For its part, IGT insists that it is uniquely qualified to manage such a large contract and that Twin River lacks the necessary expertise. Perhaps more importantly from the point of view of legislators, it currently employs over 1,000 Rhode Islanders. The company has made it clear that it will move those jobs to its offices in Las Vegas or Rome if it does not get the contract.
That’s a lot of jobs for a state with a workforce of just 550,000.
A similar story is unfolding in Washington, D.C. The situation there involves the Greek company Intralot, which powers the D.C. Lottery and was subsequently handed a monopoly on online sports betting with no bid required. A lawsuit followed, brought by a local software developer who wanted to compete in the market.
That saga has been going on far longer than Rhode Island’s, and never seems much closer to being resolved. That said, the story has more wrinkles than Rhode Island’s at the moment. Intralot, for starters, claims to be subcontracting the work to a local company which allegedly has no actual employees.
However, we don’t know yet how deep the rabbit hole is going to go in Rhode Island. Washington’s plight illustrates the how important it could be to find a resolution in the legislature. If the courts are dragged into things, the state could find itself locked in a years-long quagmire.
For now, things remain up in the air, but a local newspaper, the Providence Journal, spotted a conversation between top executives from IGT and Twin River. Reporters found IGT’s Jay Gendron and Twin River’s Marc Crisafulli sitting together outside Riamondo’s policy office.
We don’t know much at this point except that the conversation happened, and it’s part of an ongoing dialogue. Both men declined comment when asked by reporters what they discussed and their purpose in visiting the governor. Their respective companies acknowledged that talks are underway and that they’re exploring possibilities, but had little more to say than that.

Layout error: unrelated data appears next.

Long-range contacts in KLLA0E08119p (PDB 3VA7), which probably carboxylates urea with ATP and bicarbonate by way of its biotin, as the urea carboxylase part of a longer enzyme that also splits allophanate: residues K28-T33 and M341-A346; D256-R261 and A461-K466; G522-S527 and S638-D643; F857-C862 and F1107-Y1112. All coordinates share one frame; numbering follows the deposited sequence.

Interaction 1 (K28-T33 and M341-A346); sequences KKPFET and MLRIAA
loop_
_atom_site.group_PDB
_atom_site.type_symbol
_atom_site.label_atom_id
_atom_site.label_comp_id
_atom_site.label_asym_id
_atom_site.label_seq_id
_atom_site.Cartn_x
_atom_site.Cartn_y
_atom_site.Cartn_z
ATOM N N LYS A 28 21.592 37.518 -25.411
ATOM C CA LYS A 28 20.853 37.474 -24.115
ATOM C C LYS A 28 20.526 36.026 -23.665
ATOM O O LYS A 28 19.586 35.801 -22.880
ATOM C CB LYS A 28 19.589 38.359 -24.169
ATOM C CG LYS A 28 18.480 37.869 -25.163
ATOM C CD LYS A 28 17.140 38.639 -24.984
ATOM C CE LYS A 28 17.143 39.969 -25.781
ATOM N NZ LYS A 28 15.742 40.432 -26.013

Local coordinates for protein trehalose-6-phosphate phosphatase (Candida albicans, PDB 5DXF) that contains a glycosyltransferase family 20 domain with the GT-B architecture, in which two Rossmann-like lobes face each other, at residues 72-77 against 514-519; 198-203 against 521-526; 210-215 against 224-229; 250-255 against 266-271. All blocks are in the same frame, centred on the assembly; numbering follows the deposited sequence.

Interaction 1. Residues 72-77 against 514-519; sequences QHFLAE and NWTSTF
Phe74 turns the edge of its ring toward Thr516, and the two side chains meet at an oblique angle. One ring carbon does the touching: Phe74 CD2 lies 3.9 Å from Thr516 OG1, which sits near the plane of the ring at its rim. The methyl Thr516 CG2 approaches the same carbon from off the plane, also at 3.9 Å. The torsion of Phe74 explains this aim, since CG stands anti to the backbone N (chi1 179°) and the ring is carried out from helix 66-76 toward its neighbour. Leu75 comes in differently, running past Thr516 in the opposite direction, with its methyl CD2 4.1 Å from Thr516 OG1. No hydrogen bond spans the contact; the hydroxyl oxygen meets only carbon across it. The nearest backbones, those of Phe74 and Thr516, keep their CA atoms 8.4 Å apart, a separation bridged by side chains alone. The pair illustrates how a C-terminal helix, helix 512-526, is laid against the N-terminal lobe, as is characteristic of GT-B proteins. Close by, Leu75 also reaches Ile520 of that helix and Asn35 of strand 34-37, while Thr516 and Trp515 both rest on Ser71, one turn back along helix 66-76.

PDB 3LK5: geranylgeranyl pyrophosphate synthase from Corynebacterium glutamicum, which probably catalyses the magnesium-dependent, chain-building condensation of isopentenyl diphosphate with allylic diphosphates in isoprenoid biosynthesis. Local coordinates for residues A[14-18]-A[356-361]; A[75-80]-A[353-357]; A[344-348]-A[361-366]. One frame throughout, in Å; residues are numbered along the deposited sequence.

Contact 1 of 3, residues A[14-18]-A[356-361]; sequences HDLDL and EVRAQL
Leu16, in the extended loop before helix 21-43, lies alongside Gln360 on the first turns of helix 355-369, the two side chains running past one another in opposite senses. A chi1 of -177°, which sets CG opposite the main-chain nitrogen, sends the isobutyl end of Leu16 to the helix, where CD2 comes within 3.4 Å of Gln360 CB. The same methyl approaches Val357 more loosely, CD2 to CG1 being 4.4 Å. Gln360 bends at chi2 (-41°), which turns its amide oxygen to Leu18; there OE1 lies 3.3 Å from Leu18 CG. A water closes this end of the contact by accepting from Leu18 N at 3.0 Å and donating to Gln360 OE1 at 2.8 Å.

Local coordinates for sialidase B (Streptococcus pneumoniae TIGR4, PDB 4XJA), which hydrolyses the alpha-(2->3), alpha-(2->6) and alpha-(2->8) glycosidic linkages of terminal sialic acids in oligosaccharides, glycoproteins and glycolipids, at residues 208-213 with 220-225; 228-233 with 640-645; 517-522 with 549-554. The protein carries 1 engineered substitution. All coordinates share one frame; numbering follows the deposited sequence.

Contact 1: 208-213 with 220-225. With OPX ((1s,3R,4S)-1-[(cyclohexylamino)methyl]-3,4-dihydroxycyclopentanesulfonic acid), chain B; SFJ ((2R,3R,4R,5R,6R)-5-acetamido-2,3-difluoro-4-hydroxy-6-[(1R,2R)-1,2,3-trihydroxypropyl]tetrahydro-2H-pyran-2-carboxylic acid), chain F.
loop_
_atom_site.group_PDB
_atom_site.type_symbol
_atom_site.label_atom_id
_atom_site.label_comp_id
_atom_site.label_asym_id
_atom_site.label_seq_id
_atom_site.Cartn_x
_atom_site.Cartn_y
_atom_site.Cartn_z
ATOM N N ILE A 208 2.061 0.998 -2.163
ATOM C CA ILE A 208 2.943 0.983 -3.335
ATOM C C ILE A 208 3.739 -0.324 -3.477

Likewise, the governor herself declined to comment, as did House Speaker Nicholas Mattiello. Senate President Dominick Ruggerio acknowledged he’d spoken with Gendron and Crisafulli but didn’t elaborate.
More should become clear this week, as an independent study of the contract is due on January 15. The study was commissioned by a bipartisan group from the House of Representatives, led by Mattiello and House Republican Leader Blake Filippi.
The company they chose to conduct the study is Christiansen Capital Advisors (CCA). CCA is a research firm with offices in Maine and New York, which specializes in studying the gambling industry. Its client list includes the likes of Harrah’s and Churchill Downs, along with multiple state legislatures and tribal gaming organizations.
The study’s aim is to cut through the competing claims of IGT and Twin River and establish a clear list of pros and cons for the contract. It was initially proposed by philanthropist and former Hasbro CEO Alan Hassenfelt. Hassenfelt in fact offered to fund the $159,100 cost himself in order to get the ball rolling. Given the size of the contract, that’s a reasonable investment if it helps legislators make the correct decision.
That price tag includes $6,000 in expenses for CCA’s experts to come to the state to present the study’s findings and testify. That, at least, should produce some movement on this story shortly — whether or not Twin River and IGT manage to come closer to seeing eye-to-eye on their own.
Photo: Boston Globe / Getty Images